Quantification of sulfate-reducing bacteria in industrial wastewater, by real-time polymerase chain reaction (PCR) using dsrA and apsA genes. Academic Article uri icon

abstract

  • Real-time polymerase chain reaction (PCR) is considered a highly sensitive method for the quantification of microbial organisms in environmental samples. This study was conducted to evaluate real-time PCR with SybrGreen detection as a quantification method for sulfate-reducing bacteria (SRB) in industrial wastewater produced by several chemical industries. We designed four sets of primers and developed standard curves based on genomic DNA of Desulfovibrio vulgaris from pure culture and on plasmids containing dissimilatory sulfate reductase (dsrA) or adenosine-5'-phosphosulfate reductase (apsA) genes of SRB. All the standard curves, two for dsrA and two for apsA genes, had a linear range between 0.95 x 10(2) and 9.5 x 10(6) copies/microL and between 1.2 x 10(3) and 1.2 x 10(7) copies/microL, respectively. The theoretical copy numbers of the tenfold dilutions of D. vulgaris genomic DNA were best estimated (between 2.7 to 10.5 times higher than theoretical numbers) by the standard curve with DSR1F and RH3-dsr-R primers. To mimic the effect of foreign DNA in environmental samples, serial dilutions of D. vulgaris genomic DNA were mixed with Escherichia coli chromosomal DNA (40 ng per assay). This influenced neither PCR amplification nor the quantification of target DNA. Industrial wastewater was sampled during a 15-month period and analyzed for the presence of SRB, based on dsrA gene amplification. SRB displayed a higher abundance during the summer (about 10(7)-10(8) targets mL(-1)) and lower during the winter (about 10(4)-10(5) targets mL(-1)). The results indicate that our real-time PCR approach can be used for detection of uncultured SRB and will provide valuable information related to the abundance of SRB in durable environmental samples, such as complex and saline industrial wastewaters.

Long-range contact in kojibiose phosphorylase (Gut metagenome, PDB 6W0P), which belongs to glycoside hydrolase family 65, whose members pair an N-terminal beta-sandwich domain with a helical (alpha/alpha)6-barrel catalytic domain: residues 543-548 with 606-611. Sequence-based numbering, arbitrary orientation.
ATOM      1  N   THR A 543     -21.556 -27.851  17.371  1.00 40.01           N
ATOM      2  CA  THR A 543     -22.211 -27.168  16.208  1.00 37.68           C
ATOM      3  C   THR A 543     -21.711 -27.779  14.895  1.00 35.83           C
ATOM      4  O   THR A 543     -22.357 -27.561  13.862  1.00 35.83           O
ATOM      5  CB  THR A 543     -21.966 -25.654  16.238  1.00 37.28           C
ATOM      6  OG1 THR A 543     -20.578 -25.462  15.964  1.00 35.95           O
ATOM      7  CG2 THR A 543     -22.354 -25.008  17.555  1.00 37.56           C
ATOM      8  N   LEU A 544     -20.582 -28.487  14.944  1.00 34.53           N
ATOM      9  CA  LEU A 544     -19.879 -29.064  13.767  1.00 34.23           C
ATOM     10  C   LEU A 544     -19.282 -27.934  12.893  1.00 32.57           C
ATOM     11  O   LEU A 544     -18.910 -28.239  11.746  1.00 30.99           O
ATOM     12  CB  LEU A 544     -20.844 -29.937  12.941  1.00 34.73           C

publication date

  • March 1, 2007